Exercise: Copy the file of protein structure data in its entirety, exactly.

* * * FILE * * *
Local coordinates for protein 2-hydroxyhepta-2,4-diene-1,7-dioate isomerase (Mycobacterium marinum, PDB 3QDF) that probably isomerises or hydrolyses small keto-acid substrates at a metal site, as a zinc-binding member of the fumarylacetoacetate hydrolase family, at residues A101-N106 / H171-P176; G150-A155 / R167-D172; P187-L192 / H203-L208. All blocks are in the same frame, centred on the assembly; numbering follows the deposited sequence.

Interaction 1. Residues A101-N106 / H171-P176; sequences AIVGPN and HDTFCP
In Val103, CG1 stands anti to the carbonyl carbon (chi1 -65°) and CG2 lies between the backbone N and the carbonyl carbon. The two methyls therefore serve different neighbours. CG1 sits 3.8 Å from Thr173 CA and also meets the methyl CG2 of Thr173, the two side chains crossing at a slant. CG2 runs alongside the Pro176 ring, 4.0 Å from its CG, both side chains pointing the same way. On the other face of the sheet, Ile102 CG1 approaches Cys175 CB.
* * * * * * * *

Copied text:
Local coordinates for protein 2-hydroxyhepta-2,4-diene-1,7-dioate isomerase (Mycobacterium marinum, PDB 3QDF) that probably isomerises or hydrolyses small keto-acid substrates at a metal site, as a zinc-binding member of the fumarylacetoacetate hydrolase family, at residues A101-N106 / H171-P176; G150-A155 / R167-D172; P187-L192 / H203-L208. All blocks are in the same frame, centred on the assembly; numbering follows the deposited sequence.

Interaction 1. Residues A101-N106 / H171-P176; sequences AIVGPN and HDTFCP
In Val103, CG1 stands anti to the carbonyl carbon (chi1 -65°) and CG2 lies between the backbone N and the carbonyl carbon. The two methyls therefore serve different neighbours. CG1 sits 3.8 Å from Thr173 CA and also meets the methyl CG2 of Thr173, the two side chains crossing at a slant. CG2 runs alongside the Pro176 ring, 4.0 Å from its CG, both side chains pointing the same way. On the other face of the sheet, Ile102 CG1 approaches Cys175 CB.